3psilon
  • 3psilon
You do a certain amount of work on an object initially at rest, and all the work goes into increasing the object’s speed. If you do work W, suppose the object’s final speed is v. What will be the object’s final speed if you do twice as much work? 1. Still v 2.√2 v 3. 4 v 4.v/√2 5. 2 v
Physics
jamiebookeater
  • jamiebookeater
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anonymous
  • anonymous
notice that \(W=\Sigma E_k\) so \(W=\frac{1}{2}m(v^2 -u^2)\) since u=0,\(W=\frac{1}{2}m(v^2)\) Do you need further help?
3psilon
  • 3psilon
Yes please
anonymous
  • anonymous
okay, \(W_1=\frac{1}{2}m(v_1^2)\) \(W_2=\frac{1}{2}m(v_2^2)\) now, \(W_2=2W_1\) \(2W_1=\frac{1}{2}m(v_2^2)\) \(m(v_1^2)=\frac{1}{2}m(v_2^2)\) find \(v_2\) in terms of \(v_1\)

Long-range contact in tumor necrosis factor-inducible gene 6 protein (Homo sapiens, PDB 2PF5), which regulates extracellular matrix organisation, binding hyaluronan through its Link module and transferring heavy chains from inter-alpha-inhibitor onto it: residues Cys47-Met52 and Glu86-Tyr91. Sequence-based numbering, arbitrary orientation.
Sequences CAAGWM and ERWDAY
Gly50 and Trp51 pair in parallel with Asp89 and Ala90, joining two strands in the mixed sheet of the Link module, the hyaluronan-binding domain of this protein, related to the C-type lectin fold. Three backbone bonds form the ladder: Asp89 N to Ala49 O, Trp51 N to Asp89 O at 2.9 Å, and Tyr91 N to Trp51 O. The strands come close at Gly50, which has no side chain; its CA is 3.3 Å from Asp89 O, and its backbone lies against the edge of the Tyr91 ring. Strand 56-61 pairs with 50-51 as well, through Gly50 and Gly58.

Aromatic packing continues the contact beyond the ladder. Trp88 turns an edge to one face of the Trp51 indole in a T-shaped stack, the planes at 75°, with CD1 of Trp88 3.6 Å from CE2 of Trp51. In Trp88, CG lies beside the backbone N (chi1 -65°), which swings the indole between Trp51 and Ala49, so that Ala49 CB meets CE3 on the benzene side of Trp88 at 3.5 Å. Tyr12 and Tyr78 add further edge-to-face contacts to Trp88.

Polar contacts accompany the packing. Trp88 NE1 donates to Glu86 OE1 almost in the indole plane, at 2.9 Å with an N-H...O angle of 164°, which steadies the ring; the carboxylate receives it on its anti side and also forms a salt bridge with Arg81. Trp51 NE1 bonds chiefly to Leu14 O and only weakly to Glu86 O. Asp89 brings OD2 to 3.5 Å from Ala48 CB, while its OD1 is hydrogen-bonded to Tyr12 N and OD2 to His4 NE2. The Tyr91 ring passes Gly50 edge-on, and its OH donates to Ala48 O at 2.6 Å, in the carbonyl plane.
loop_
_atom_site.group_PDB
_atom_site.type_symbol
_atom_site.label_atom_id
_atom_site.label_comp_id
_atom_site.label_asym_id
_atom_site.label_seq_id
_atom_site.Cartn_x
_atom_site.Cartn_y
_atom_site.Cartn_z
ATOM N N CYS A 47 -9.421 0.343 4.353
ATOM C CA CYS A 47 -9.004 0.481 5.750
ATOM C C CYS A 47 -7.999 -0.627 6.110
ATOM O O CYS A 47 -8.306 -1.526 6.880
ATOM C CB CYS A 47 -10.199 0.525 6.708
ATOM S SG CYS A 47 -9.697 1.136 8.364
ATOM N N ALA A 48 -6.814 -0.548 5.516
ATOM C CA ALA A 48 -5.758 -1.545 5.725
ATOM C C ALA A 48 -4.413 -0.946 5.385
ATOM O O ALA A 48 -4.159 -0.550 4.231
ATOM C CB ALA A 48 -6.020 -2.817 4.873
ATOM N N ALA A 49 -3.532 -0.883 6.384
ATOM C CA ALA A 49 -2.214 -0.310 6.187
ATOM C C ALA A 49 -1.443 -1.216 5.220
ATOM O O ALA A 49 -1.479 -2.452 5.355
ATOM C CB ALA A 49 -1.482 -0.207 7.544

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3psilon
  • 3psilon
Why set them equal to each other
3psilon
  • 3psilon
@Shadowys
anonymous
  • anonymous
It's because you do twice as much work.
3psilon
  • 3psilon
how are the works equal if you're doubling the work
anonymous
  • anonymous
the second work is equal to twice the original work. Putting that in terms of algebra is \(W_2 =2W_1\)

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